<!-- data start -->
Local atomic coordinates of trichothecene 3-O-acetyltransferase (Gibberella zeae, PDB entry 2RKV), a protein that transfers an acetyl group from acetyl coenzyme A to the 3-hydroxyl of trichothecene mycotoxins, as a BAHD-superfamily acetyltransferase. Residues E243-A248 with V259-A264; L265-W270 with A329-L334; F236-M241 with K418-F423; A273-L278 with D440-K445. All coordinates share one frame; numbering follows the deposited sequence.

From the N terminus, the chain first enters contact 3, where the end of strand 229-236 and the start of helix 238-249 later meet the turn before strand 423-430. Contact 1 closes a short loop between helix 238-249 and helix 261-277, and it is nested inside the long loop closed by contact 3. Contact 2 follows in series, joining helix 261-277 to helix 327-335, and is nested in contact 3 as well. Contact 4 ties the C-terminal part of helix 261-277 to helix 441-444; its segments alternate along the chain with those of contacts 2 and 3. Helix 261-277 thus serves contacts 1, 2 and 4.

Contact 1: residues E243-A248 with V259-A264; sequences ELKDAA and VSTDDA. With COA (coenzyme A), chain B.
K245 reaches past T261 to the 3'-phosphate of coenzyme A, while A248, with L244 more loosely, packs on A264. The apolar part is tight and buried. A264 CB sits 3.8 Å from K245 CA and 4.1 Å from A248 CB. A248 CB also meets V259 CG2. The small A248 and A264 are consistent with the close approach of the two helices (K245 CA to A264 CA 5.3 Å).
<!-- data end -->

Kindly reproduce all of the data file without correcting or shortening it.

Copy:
Local atomic coordinates of trichothecene 3-O-acetyltransferase (Gibberella zeae, PDB entry 2RKV), a protein that transfers an acetyl group from acetyl coenzyme A to the 3-hydroxyl of trichothecene mycotoxins, as a BAHD-superfamily acetyltransferase. Residues E243-A248 with V259-A264; L265-W270 with A329-L334; F236-M241 with K418-F423; A273-L278 with D440-K445. All coordinates share one frame; numbering follows the deposited sequence.

From the N terminus, the chain first enters contact 3, where the end of strand 229-236 and the start of helix 238-249 later meet the turn before strand 423-430. Contact 1 closes a short loop between helix 238-249 and helix 261-277, and it is nested inside the long loop closed by contact 3. Contact 2 follows in series, joining helix 261-277 to helix 327-335, and is nested in contact 3 as well. Contact 4 ties the C-terminal part of helix 261-277 to helix 441-444; its segments alternate along the chain with those of contacts 2 and 3. Helix 261-277 thus serves contacts 1, 2 and 4.

Contact 1: residues E243-A248 with V259-A264; sequences ELKDAA and VSTDDA. With COA (coenzyme A), chain B.
K245 reaches past T261 to the 3'-phosphate of coenzyme A, while A248, with L244 more loosely, packs on A264. The apolar part is tight and buried. A264 CB sits 3.8 Å from K245 CA and 4.1 Å from A248 CB. A248 CB also meets V259 CG2. The small A248 and A264 are consistent with the close approach of the two helices (K245 CA to A264 CA 5.3 Å).